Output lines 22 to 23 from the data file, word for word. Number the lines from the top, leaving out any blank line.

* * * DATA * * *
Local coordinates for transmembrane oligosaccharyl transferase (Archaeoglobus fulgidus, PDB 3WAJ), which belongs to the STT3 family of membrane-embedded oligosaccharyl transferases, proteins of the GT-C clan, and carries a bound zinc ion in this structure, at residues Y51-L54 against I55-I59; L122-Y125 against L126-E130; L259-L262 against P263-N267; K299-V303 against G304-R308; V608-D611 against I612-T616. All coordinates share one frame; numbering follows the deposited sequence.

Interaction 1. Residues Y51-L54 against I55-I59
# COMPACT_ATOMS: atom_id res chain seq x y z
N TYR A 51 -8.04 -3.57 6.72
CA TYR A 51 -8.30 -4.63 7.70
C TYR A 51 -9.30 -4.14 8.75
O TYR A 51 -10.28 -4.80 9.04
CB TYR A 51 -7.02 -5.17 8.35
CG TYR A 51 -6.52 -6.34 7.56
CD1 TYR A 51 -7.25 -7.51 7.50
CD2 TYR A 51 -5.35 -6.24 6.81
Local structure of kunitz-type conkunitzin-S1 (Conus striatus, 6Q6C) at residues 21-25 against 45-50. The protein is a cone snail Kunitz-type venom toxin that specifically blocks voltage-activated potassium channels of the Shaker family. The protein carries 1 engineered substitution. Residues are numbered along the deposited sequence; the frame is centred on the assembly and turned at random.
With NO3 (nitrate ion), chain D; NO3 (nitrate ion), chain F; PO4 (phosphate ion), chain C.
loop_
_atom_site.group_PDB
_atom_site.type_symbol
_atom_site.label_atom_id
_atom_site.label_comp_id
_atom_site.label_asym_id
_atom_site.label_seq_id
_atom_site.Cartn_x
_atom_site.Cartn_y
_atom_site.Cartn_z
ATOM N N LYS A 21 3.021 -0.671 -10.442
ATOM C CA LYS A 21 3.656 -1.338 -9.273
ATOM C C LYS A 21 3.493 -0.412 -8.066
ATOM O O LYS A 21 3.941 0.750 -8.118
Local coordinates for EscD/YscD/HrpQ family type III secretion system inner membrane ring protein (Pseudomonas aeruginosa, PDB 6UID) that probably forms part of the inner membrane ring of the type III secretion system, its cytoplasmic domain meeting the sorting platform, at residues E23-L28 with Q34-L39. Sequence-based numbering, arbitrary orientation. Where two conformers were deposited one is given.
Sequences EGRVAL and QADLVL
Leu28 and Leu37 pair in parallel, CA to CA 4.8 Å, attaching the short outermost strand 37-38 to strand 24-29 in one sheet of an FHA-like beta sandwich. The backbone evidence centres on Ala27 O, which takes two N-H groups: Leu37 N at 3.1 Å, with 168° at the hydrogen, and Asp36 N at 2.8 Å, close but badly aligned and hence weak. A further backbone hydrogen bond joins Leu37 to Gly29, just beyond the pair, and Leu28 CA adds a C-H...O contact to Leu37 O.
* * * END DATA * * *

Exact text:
_atom_site.Cartn_y
_atom_site.Cartn_z